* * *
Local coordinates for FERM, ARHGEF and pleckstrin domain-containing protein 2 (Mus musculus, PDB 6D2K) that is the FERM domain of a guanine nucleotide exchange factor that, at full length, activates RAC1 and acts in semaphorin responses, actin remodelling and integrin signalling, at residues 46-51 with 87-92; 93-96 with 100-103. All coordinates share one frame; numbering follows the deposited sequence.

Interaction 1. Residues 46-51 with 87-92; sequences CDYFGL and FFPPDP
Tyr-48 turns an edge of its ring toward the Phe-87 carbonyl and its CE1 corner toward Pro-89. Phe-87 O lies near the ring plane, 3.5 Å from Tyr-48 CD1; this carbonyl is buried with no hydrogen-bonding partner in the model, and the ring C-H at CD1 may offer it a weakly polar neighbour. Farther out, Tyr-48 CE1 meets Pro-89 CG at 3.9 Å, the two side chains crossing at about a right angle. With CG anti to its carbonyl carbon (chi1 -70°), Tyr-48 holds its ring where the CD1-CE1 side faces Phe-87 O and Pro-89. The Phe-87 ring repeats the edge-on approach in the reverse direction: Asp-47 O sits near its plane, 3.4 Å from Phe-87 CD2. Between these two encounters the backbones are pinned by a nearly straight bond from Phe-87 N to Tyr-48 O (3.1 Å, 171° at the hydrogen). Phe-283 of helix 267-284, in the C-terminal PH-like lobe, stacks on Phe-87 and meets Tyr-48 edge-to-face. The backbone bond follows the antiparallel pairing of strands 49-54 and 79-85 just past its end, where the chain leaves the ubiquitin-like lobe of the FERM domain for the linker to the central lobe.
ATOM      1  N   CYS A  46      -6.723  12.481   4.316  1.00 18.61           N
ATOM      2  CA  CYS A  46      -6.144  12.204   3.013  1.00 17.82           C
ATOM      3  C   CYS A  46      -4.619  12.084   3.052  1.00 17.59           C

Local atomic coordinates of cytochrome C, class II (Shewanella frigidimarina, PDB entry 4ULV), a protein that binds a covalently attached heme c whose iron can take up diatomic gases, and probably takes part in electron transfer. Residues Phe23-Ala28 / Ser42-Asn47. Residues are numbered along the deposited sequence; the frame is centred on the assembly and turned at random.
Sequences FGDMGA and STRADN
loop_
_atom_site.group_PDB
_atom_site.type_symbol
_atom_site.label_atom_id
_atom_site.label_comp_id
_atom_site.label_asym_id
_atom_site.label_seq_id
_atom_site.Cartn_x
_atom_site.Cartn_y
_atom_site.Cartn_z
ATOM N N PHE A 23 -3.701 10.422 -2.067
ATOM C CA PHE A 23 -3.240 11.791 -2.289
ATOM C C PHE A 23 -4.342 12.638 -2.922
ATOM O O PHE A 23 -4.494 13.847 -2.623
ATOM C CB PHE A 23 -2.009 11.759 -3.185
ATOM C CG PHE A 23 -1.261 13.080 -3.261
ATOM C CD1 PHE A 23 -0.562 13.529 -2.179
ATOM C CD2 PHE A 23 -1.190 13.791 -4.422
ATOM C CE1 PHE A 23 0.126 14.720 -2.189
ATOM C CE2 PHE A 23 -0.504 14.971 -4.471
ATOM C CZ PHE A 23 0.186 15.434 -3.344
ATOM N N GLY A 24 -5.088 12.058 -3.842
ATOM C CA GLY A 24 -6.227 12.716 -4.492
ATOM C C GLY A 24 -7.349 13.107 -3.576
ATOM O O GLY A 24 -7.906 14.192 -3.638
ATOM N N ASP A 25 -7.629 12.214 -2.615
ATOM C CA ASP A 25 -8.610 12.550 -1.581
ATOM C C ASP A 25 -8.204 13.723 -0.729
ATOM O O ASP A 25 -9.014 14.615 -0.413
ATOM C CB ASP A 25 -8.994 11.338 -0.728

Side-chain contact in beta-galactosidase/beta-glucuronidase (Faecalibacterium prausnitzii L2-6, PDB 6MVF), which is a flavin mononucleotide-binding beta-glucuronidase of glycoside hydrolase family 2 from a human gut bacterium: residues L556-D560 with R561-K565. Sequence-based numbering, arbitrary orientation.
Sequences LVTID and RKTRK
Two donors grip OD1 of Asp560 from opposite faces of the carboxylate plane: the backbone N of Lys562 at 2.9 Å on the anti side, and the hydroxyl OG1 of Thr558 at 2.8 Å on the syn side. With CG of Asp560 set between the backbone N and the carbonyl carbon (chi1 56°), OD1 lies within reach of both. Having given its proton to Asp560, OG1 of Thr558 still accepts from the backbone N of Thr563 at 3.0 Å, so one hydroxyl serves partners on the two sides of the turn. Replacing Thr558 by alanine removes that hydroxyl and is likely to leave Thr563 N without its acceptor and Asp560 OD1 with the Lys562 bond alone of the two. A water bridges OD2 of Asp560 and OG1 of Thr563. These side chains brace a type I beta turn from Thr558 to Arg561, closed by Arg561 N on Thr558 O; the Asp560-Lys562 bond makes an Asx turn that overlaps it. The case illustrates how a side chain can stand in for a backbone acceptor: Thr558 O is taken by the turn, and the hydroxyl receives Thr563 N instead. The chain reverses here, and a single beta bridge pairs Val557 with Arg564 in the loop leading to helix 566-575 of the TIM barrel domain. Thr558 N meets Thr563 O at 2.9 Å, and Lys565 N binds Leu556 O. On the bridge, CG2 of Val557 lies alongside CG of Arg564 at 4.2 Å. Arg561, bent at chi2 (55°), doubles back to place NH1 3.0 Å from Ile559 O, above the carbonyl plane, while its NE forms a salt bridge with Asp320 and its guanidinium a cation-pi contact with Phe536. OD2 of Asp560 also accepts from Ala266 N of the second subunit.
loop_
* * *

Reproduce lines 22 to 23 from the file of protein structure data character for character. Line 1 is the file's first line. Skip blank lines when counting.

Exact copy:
ATOM O O PHE A 23 -4.494 13.847 -2.623
ATOM C CB PHE A 23 -2.009 11.759 -3.185